Before the show, we had a look at their exhibit [the show was held in a Seattle gallery]. I got to play with a Booper for the first time in my life - and then the Weatherman himself snuck up behind me and asked me if I thought it was stupid. I just smiled and said "Thank you for this," pointing at the Booper.
Dan and I agreed that we wanted to pick up a Giclée print [hello chrisglass!] to hang at home... somewhere. So, after the show, I figured it out with Mark and another guy whose name escapes me at the moment: I'll send 'em the check and the gallery will let me have the print later on in the week after they take down the show.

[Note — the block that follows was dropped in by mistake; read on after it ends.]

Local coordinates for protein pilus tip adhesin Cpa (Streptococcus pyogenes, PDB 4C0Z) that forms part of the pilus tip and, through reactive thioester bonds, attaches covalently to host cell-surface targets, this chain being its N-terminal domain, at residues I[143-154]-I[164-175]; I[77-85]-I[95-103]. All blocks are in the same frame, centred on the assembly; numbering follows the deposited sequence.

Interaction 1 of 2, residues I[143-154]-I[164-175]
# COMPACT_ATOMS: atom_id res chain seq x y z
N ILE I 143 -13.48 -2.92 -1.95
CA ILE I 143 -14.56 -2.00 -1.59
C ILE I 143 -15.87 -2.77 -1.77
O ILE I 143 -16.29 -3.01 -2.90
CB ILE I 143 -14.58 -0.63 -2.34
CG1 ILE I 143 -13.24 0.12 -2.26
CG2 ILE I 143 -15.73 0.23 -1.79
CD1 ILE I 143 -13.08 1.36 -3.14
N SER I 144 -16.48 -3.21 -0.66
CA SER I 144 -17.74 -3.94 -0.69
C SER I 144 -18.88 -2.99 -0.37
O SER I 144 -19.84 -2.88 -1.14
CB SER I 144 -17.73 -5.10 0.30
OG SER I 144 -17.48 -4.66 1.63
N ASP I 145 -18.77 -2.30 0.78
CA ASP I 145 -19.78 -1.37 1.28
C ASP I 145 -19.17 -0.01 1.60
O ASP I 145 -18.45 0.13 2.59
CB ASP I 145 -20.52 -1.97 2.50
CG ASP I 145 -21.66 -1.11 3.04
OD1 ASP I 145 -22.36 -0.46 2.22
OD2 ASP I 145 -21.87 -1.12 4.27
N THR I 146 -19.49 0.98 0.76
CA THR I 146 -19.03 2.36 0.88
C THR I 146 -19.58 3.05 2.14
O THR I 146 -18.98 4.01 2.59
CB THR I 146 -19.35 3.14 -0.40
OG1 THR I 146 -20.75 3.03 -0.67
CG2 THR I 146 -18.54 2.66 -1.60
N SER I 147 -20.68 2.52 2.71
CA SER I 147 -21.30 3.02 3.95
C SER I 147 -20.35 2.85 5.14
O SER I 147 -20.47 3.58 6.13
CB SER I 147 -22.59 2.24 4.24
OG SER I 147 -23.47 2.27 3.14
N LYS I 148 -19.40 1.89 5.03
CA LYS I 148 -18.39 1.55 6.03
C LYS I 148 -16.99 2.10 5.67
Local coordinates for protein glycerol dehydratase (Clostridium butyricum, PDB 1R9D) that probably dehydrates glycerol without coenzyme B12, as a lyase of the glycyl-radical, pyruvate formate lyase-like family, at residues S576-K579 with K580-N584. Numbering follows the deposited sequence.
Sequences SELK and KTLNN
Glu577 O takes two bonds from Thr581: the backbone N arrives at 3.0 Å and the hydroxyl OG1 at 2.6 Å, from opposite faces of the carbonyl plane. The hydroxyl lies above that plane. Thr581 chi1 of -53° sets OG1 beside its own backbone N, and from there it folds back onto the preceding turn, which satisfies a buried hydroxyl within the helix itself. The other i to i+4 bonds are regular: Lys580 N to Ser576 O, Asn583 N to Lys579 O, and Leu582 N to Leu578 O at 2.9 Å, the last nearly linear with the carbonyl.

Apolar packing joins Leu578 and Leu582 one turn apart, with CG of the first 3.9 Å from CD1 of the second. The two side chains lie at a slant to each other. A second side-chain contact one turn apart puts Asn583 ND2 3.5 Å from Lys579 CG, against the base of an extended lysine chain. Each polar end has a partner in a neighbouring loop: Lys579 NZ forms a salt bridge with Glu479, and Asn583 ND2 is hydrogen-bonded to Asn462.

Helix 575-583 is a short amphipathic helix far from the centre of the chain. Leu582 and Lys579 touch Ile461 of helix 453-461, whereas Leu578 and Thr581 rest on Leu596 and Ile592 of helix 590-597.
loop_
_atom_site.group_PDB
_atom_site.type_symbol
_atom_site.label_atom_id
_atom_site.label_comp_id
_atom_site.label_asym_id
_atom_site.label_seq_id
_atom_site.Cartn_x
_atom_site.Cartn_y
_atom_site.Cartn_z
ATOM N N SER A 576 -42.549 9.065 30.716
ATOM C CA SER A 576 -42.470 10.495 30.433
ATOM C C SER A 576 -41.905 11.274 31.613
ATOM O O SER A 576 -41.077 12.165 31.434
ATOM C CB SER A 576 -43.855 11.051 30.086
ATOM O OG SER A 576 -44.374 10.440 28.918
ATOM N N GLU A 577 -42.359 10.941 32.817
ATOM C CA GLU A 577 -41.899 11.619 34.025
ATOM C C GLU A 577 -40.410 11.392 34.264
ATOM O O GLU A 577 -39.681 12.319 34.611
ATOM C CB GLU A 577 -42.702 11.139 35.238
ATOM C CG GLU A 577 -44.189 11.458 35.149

On some level the most impressive thing about the evening was simply that we sat in a room with a little over a hundred people and watched three people work very, very hard for three hours to perform a rather complicated piece; it's been ages since I've watched artists or musicians do their thing in such a direct, honest manner. Ironically enough, the last time was Kraftwerk in San Francisco maybe eight years ago: towards the end of their show at the Warfield, the pocket calculators malfunctioned badly - and Ralf and Florian broke character, smiled, and for an instant the audience felt some kind of a personal connection with the artists themselves.
I love it when that happens.